London, UK (PRWEB UK) 27 June 2013
According to a May 16th news release from Kansas University, it has been found that many viruses and parasites which affect both dogs and humans, such as rabies and leptospirosis – a bacteria-borne illness than can result in liver or kidney failure – may be lurking at dog parks. The release advised owners to have their dogs fully vaccinated before visiting a dog park, as well as protecting the animal from fleas and ticks.
Dr. Susan Nelson, a clinical associate professor at Kansas State University's Veterinary Health Centre, commented that respiratory disease caused by bacteria, known as kennel cough, also may be worrisome. “Sometimes this illness can go away on its own and can be treated [like] a human cold,” Nelson said. “But some dogs may need a course of antibiotics. These diseases also can be more serious and lead to pneumonia, so talk to your veterinarian if you feel your dog may have a respiratory illness.” (http://www.k-state.edu/media/newsreleases/may13/dogparks51613.html)
With this in mind, Yourwellness Magazine investigated the wellness benefits of having a dog. According to Yourwellness Magazine, “Two out of every three households own at least one pet. As well as offering companionship and love, they help teach children important concepts and some even provide household security, too.” Yourwellness Magazine also noted that owning a dog teaches children about responsibility and commitment.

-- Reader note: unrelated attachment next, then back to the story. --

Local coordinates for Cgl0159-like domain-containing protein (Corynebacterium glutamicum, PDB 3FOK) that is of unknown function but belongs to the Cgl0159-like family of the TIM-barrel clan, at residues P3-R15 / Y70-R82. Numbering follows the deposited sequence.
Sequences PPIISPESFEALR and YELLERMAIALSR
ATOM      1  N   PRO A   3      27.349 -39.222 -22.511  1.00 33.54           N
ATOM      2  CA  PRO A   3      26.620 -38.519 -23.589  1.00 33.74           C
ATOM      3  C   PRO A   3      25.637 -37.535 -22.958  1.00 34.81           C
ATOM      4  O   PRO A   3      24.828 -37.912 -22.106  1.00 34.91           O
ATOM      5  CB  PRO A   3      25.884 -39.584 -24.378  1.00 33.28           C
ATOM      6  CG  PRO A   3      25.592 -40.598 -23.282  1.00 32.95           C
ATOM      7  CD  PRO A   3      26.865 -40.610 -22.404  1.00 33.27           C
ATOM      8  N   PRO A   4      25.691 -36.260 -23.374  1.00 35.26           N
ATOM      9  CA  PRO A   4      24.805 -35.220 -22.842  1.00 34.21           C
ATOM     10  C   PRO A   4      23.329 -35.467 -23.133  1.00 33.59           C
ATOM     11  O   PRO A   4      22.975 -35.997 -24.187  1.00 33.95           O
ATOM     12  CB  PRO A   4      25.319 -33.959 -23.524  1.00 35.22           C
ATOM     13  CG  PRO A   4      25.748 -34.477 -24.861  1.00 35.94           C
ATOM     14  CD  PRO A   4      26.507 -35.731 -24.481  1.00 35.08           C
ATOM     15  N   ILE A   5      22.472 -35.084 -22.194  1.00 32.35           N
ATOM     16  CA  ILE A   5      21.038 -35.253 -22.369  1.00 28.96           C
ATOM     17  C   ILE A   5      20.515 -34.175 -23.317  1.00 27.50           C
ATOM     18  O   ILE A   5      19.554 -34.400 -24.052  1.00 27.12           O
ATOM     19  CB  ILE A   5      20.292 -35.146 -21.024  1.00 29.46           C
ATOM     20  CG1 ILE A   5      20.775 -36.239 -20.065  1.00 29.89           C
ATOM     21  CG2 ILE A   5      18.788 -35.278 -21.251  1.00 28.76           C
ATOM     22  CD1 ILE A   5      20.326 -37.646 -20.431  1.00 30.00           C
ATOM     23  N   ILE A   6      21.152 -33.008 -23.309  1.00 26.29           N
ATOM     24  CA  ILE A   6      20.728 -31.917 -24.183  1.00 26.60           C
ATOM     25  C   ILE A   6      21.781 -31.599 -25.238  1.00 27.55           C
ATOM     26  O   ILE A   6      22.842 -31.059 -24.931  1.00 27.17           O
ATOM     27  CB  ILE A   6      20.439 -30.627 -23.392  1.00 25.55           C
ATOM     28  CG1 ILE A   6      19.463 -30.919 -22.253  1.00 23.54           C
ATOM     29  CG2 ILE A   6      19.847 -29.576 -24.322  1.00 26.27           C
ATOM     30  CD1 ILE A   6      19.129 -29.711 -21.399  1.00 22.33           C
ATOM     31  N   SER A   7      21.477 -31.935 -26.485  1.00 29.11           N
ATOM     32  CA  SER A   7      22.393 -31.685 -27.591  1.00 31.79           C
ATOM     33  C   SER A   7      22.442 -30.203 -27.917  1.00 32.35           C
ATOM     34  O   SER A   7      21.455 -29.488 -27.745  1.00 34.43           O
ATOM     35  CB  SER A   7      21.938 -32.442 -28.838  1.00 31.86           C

Yourwellness Magazine outlined the health benefits of having a dog, drawn up by Clarissa Baldwin, CEO of the Dogs Trust:
1. Dog owners make fewer visits to their doctor.
2. Owning a dog can help reduce stress and anxiety.
3. Owning a dog can help reduce blood pressure.
4. Owners who walk their dogs are healthier than non-dog owners.
5. Dogs can help the development of children with autism and children with learning difficulties.
6. Owning a dog can boost the immune system.
7. Dog owners are likely to recover quicker from heart attacks.
8. Dogs can help safeguard against depression.
9. Trained dogs can detect a variety of health conditions – including epileptic fits, cancerous tumours and hypoglycaemia.